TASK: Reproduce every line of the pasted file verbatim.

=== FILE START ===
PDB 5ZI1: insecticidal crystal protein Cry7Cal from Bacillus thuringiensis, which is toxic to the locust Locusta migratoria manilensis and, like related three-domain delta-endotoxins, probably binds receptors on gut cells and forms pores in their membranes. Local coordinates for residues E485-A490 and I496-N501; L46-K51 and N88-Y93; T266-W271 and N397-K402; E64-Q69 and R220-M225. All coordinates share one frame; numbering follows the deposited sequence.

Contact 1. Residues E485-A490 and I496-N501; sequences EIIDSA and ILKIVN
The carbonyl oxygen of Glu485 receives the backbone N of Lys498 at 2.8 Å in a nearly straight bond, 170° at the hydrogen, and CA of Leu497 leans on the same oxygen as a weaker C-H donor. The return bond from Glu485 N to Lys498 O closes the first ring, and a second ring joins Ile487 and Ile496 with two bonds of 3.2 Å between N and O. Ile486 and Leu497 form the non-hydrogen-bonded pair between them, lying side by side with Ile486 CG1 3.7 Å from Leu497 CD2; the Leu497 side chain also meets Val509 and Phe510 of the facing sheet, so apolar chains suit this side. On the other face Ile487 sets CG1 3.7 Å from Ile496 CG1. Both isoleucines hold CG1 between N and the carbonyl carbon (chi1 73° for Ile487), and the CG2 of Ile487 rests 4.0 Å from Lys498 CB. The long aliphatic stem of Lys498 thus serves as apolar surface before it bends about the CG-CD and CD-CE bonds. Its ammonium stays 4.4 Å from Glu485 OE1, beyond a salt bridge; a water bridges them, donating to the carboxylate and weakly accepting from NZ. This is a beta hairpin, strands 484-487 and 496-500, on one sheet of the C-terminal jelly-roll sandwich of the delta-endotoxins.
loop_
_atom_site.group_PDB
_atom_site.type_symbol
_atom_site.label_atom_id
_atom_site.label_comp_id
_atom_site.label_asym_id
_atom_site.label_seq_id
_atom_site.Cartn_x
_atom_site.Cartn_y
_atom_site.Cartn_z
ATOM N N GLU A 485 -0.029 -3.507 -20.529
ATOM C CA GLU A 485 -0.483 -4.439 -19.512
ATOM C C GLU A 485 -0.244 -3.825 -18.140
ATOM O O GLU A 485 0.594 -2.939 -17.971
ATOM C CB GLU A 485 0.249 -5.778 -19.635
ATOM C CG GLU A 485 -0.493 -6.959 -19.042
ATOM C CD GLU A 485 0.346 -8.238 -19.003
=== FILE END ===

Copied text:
PDB 5ZI1: insecticidal crystal protein Cry7Cal from Bacillus thuringiensis, which is toxic to the locust Locusta migratoria manilensis and, like related three-domain delta-endotoxins, probably binds receptors on gut cells and forms pores in their membranes. Local coordinates for residues E485-A490 and I496-N501; L46-K51 and N88-Y93; T266-W271 and N397-K402; E64-Q69 and R220-M225. All coordinates share one frame; numbering follows the deposited sequence.

Contact 1. Residues E485-A490 and I496-N501; sequences EIIDSA and ILKIVN
The carbonyl oxygen of Glu485 receives the backbone N of Lys498 at 2.8 Å in a nearly straight bond, 170° at the hydrogen, and CA of Leu497 leans on the same oxygen as a weaker C-H donor. The return bond from Glu485 N to Lys498 O closes the first ring, and a second ring joins Ile487 and Ile496 with two bonds of 3.2 Å between N and O. Ile486 and Leu497 form the non-hydrogen-bonded pair between them, lying side by side with Ile486 CG1 3.7 Å from Leu497 CD2; the Leu497 side chain also meets Val509 and Phe510 of the facing sheet, so apolar chains suit this side. On the other face Ile487 sets CG1 3.7 Å from Ile496 CG1. Both isoleucines hold CG1 between N and the carbonyl carbon (chi1 73° for Ile487), and the CG2 of Ile487 rests 4.0 Å from Lys498 CB. The long aliphatic stem of Lys498 thus serves as apolar surface before it bends about the CG-CD and CD-CE bonds. Its ammonium stays 4.4 Å from Glu485 OE1, beyond a salt bridge; a water bridges them, donating to the carboxylate and weakly accepting from NZ. This is a beta hairpin, strands 484-487 and 496-500, on one sheet of the C-terminal jelly-roll sandwich of the delta-endotoxins.
loop_
_atom_site.group_PDB
_atom_site.type_symbol
_atom_site.label_atom_id
_atom_site.label_comp_id
_atom_site.label_asym_id
_atom_site.label_seq_id
_atom_site.Cartn_x
_atom_site.Cartn_y
_atom_site.Cartn_z
ATOM N N GLU A 485 -0.029 -3.507 -20.529
ATOM C CA GLU A 485 -0.483 -4.439 -19.512
ATOM C C GLU A 485 -0.244 -3.825 -18.140
ATOM O O GLU A 485 0.594 -2.939 -17.971
ATOM C CB GLU A 485 0.249 -5.778 -19.635
ATOM C CG GLU A 485 -0.493 -6.959 -19.042
ATOM C CD GLU A 485 0.346 -8.238 -19.003